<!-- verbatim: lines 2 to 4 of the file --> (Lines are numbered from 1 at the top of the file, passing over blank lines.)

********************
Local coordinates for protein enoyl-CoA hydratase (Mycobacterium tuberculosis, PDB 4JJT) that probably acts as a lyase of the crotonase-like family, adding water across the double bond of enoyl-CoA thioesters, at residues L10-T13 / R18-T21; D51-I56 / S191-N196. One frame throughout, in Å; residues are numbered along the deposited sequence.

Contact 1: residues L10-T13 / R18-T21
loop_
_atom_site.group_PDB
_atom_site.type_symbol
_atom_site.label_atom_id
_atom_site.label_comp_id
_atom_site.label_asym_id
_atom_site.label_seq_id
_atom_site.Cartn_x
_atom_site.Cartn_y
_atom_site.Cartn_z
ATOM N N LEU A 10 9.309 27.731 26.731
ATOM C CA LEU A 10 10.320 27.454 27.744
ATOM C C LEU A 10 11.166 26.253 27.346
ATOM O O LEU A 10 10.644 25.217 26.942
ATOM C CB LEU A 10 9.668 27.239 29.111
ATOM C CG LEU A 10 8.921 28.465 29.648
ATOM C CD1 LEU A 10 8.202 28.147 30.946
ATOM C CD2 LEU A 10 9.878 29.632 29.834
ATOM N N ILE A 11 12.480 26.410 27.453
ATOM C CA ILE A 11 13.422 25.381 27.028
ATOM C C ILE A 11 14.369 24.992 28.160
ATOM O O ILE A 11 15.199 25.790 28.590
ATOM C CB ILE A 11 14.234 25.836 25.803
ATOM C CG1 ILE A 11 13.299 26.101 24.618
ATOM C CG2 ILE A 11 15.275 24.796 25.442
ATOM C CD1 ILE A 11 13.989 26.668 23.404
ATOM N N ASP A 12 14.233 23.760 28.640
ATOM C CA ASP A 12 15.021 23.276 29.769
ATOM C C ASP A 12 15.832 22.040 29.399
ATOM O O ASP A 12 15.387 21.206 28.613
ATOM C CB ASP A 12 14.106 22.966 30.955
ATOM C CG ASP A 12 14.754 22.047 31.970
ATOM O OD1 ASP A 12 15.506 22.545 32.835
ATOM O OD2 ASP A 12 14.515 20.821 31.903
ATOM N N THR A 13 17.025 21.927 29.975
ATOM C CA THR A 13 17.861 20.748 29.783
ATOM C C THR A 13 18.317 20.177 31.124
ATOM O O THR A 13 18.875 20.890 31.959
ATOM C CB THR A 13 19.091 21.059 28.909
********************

Contact 1: residues L10-T13 / R18-T21
loop_
_atom_site.group_PDB